Appeal from a judgment of the Erie County Court (Michael L. D'Amico, J.), rendered July 12, 2007. The judgment convicted defendant, upon a jury verdict, of arson in the second degree and assault in the second degree.
Published by New York State Law Reporting Bureau pursuant to Judiciary Law § 431.
This opinion is uncorrected and subject to revision before publication in the Official Reports.
PRESENT: HURLBUTT, J.P., MARTOCHE, SMITH, PERADOTTO, AND GREEN, JJ.
It is hereby ORDERED that the judgment so appealed from is unanimously affirmed.
Defendant appeals from a judgment convicting her upon a jury verdict of arson in the second degree (Penal Law § 150.15) and assault in the second degree (§ 120.05 ), based upon evidence presented at trial that she started a fire in her apartment after receiving an eviction notice. Defendant failed to preserve for our review her contention that County Court erred in ordering and admitting in evidence the videotaped conditional examination of a witness (see People v Ponder, 266 AD2d 826, 827, lv denied 94 NY2d 924, 95 NY2d 856; see also People v Young, 298 AD2d 952, lv denied 99 NY2d 566; People v Dixon, 221 AD2d 952, lv denied 87 NY2d 972, cert denied 519 US 842). We decline to exercise our power to review that contention as a matter of discretion in the interest of justice (see Ponder, 266 AD2d at 827). Defendant did not object to the opinion testimony of a fire investigator that the fire was intentionally started and thus failed to preserve for our review her contention that the investigator improperly invaded the province of the jury by so testifying (see People v Pierre, 37 AD3d 1172, lv denied 8 NY3d 989; People v Tutt, 305 AD2d 987, lv denied 100 NY2d 588). Moreover, defendant waived that contention by eliciting similar testimony from the fire investigator on cross-examination (see People v Grant, 54 AD3d 967; People v Bryan, 50 AD3d 1049, 1050-1051, lv denied 11 NY3d 786; People v Black, 38 AD3d 1283, 1285, lv denied 8 NY3d 982). In any event, we conclude that any error in the admission of that testimony is harmless inasmuch as the remaining evidence of defendant's guilt is overwhelming, and there is no significant probability that defendant otherwise would have been acquitted (see People v Narrod, 23 AD3d 1061, lv denied 6 NY3d 816; see generally People v Crimmins, 36 NY2d 230, 241-242).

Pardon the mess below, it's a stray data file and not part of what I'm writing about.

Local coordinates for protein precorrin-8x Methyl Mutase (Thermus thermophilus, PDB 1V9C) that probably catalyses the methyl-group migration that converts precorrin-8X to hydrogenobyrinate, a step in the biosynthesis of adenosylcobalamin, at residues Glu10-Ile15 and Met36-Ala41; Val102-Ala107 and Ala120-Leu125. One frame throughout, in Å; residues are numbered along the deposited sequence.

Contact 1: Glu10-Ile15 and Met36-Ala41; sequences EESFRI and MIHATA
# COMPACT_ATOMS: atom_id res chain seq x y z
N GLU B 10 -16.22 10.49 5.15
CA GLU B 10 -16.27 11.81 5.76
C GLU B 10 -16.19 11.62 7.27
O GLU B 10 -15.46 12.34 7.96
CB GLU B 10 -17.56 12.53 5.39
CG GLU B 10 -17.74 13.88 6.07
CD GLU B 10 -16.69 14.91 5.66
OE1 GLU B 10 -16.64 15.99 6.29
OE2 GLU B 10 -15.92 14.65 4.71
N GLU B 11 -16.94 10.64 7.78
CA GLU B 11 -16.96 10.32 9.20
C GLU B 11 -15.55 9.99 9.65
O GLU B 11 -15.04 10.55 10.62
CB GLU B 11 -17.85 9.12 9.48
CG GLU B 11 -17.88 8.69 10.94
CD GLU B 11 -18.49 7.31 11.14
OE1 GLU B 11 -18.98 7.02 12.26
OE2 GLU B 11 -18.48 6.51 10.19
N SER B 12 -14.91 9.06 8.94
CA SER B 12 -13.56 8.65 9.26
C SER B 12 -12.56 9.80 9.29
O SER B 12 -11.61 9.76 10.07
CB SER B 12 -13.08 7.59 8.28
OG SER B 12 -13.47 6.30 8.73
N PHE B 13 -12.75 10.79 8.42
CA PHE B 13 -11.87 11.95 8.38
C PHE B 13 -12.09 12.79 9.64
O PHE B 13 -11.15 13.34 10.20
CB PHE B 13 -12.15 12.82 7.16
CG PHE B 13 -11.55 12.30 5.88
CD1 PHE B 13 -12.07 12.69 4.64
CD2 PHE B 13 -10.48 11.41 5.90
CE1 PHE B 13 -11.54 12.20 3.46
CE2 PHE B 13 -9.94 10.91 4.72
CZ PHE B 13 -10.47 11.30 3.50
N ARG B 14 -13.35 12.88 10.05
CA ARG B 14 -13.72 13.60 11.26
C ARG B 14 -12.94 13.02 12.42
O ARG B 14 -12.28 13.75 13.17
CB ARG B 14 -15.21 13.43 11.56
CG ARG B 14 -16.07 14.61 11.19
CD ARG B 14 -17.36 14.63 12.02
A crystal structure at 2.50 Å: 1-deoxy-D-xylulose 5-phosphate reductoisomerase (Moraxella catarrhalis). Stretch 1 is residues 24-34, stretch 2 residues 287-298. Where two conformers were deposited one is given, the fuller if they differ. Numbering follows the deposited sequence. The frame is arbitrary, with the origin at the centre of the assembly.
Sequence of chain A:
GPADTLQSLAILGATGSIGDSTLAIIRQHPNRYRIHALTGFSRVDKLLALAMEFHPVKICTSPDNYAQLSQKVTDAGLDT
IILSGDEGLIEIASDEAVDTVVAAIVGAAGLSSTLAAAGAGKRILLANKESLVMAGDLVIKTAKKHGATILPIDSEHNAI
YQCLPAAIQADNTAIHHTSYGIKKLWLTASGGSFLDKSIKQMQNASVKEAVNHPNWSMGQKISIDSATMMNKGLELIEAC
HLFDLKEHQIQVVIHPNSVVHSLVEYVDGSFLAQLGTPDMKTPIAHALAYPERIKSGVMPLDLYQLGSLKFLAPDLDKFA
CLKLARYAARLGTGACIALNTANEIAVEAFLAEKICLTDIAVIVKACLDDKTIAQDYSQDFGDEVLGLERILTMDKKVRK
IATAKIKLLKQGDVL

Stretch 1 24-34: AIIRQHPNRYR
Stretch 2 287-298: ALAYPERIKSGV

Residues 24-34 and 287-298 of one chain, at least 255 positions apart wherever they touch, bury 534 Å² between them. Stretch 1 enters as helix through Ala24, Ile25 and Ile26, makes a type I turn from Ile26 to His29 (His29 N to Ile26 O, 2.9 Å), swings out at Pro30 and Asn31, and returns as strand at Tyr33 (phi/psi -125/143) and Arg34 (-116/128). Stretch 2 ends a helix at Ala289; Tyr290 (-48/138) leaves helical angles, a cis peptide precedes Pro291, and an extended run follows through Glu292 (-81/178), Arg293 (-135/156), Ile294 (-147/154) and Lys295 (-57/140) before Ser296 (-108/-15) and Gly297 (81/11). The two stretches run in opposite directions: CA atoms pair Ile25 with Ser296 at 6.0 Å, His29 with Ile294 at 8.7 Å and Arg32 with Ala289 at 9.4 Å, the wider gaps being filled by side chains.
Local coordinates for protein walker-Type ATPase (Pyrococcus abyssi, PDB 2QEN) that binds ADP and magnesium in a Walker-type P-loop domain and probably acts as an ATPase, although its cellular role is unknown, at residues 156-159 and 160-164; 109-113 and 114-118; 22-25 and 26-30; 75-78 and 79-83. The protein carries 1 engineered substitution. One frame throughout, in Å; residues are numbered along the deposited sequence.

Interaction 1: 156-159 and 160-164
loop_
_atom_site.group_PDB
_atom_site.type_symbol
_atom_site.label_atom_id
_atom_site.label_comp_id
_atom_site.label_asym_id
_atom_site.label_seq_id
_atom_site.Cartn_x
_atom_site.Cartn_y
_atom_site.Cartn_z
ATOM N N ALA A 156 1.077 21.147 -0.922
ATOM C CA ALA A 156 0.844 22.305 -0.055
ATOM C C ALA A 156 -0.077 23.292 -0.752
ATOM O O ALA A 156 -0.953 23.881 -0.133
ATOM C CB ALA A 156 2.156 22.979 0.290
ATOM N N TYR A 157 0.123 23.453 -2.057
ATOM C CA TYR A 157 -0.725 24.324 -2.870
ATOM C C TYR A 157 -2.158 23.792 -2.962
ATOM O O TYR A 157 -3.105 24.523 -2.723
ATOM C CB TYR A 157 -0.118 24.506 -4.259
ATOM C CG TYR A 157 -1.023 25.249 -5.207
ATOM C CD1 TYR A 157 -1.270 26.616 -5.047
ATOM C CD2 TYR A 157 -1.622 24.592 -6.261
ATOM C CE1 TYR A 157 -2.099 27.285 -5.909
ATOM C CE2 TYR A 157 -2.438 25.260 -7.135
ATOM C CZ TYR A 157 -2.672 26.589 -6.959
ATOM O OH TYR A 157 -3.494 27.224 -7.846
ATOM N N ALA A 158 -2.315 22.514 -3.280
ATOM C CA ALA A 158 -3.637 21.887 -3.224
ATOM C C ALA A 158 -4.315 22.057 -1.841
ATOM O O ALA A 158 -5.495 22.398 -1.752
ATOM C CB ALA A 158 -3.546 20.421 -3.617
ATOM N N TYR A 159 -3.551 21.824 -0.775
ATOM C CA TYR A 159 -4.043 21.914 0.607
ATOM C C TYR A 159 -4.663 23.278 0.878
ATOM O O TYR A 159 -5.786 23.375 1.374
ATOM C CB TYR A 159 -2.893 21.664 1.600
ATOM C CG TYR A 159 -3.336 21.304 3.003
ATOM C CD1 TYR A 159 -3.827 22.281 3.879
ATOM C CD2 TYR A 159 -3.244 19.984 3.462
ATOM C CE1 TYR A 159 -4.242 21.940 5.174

We reject the contention of defendant that the court abused its discretion in admitting evidence that she previously damaged another apartment after receiving an eviction notice from the landlord of that apartment. That evidence was admissible to establish intent and the absence of mistake or accident, particularly in view of defendant's theory at trial that the fire was the result of an accident and was not intentionally started (see People v Guiteau, 267 AD2d 1094, lv denied 94 NY2d 920; see generally People v Molineux, 168 NY 264, 293-294). Also contrary to defendant's contentions, the verdict is not against the weight of the evidence (see generally People v Bleakley, 69 NY2d 490, 495), and the sentence is not unduly harsh or severe. We have examined defendant's remaining contentions and conclude that they are lacking in merit.
© 1992-2009 VersusLaw ...